EDIS 5075: Online Instructional Proceduresspring 2017

EDIS 5075: Online Instructional Proceduresspring 2017

EDIS 5075: Online Instructional ProceduresSpring 2017


EDIS 5075: Online Instructional Procedures3 Credit Hours

Curriculum, Instruction, and Special EducationSpring, 2017

Student teaching experience or a teaching license

Course Overview | Course Policies | Virtual Practicum Pathway | Virtual Studio Pathway

Course Overview

Dates: January 18 – May 2

Meeting Schedule: The course will be conducted online in a completely asynchronous online; we may schedule one or a few online synchronous meetings upon request and per availability, but these will not be required; for the practicum component, you will meet synchronously with your in-service mentor per a schedule you set with your mentor teacher


Stephanie L. Moore, Ph.D.Assistant Professor

Office: 218H Bavaro HallOffice Hours: by appointment

Email: Phone: (434) 243-8906

Skype: stephanie.moore.mikado

James HongTeaching Assistant



This web-based course contributes to an understanding of the principles of online learning as well as the use of online components for blended learning. It prepares students to adapt strategies for a variety of course models (e.g. synchronous and asynchronous), employ innovative teaching strategies in an online environment, and apply research and theory specific to online learning to achieve desired outcomes. Students will develop skills in teaching online by applying theories of online instruction through the design and delivery of an online module and will develop a plan for an online learning system. Special topics will be covered as well, including accessibility and learner diversity in online learning.

Because this course attracts both students focused on K-12 applications as well as non-K-12 applications, there are two “pathways” through the course.

  • First, for pre-service and in-service K-12 teachers, your primary activity is a virtual practicum in which you will be placed with a mentor teacher in a Virginia school district who is presently teaching online. You are not required to physically go to that school; however, you will meet and talk with your mentor online or by phone and will arrange to attend online sessions and work with your mentor on planning, prep, and delivery. Please see the document “Virtual Practicum Overview and Details” on the course Collab site for more information. If you are doing the practicum, please make sure you complete the practicum form to aid in placements asap. Details for your weekly schedule and assignments for this class can be found in the section of this syllabus labeled “Practicum Pathway – Course Outline & Assignments.”
  • Second, for students in non-K-12 settings, you will participate in a virtual studio process in which you develop an online learning module could be implemented in your context. We will follow a rapid instructional design process, and by the end of the semester you will have an actual functional prototype. Details for your weekly schedule and assignments for this class can be found in the section of this syllabus labeled “Studio Pathway – Course Outline & Assignments.”

The following visual is a summary of the pathways and major assignments you will complete during this class. The same objectives and the vast majority of the content is the same for these pathways, but the content and principles of this class take different shapes depending on your context of application. So the pathways reflect the settings and the nature of online learning that takes place in those settings to afford you the most directly applicable experience possible in this class.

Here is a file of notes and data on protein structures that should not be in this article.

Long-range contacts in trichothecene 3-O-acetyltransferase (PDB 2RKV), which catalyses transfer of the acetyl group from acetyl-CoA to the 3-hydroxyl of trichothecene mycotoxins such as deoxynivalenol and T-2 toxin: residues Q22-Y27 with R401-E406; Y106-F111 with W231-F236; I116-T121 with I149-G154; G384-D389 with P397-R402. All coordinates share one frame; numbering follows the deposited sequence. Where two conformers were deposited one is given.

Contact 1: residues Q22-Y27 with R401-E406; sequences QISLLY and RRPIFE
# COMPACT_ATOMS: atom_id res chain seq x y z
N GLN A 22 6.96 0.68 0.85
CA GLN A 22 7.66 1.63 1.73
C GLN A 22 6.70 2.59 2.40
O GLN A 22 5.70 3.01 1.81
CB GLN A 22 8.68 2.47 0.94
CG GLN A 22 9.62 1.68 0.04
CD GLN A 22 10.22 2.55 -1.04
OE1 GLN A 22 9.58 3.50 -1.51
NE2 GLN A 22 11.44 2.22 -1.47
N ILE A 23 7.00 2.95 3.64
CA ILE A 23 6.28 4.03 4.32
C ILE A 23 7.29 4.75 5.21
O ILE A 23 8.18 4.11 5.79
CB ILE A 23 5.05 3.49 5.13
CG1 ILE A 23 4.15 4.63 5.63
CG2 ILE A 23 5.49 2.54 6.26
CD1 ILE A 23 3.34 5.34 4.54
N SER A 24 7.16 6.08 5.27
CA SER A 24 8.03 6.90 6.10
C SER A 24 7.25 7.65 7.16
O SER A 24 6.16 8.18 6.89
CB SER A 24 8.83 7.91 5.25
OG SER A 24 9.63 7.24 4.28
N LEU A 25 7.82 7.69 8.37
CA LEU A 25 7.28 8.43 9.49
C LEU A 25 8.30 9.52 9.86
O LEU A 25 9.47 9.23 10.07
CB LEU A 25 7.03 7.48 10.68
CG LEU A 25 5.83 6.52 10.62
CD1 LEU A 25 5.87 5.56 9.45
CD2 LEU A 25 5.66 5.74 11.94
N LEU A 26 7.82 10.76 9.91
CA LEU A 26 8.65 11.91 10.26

Learning Objectives

  • Learners will demonstrate an understanding of the history of online learning and how it is currently applied across various settings.
  • Learners will be able to construct a concept map or taxonomy that reflects their understanding of the universe of online learning and related technologies.
  • Learners will investigate and apply research foundations and theories from the literature on online learning and distance education.
  • Learners will be able to design effective online learning by identifying appropriate instructional strategies and select appropriate tools to facilitate effective and engaging online instruction.
  • Learners will apply standards of online learning in their lesson planning and delivery during the practicum.
  • Learners will plan and deliver online instruction:
  • You will develop two lesson plans as assignments for this class: one that is for blended instruction and one that would be delivered 100% online
  • Working with a mentor, you will participate in the planning and preparation of online lessons or sessions
  • Working with a mentor, you will deliver or take part in the delivery of an actual online lesson
  • Working with a mentor, you will support learners as part of an online learning experience (e.g. participate in discussions or provide feedback or answer questions)
  • Learners will demonstrate their understanding of the diverse range of learners who take online courses and address those diverse needs in the design of their online instruction.
  • Learners will share and reflect on their experiences as both online learners and online instructors as it informs their practices in designing and teaching online as well as how to manage the integration of online into their daily classroom routines

Instructional Methods

Our class session will be online via Collab with weekly readings, discussions/activities, videos, and other materials as appropriate. Make sure you check our course Collab site at the start of each week (every Monday) and check back on discussions and announcements at least 2-3 times throughout the week.

For your virtual practicum, you will be provided directions on how to access online systems or courses and contact information for your mentor teacher. This will not occur through Collab but rather will be through the learning management system (LMS) used by the school where you are doing your practicum.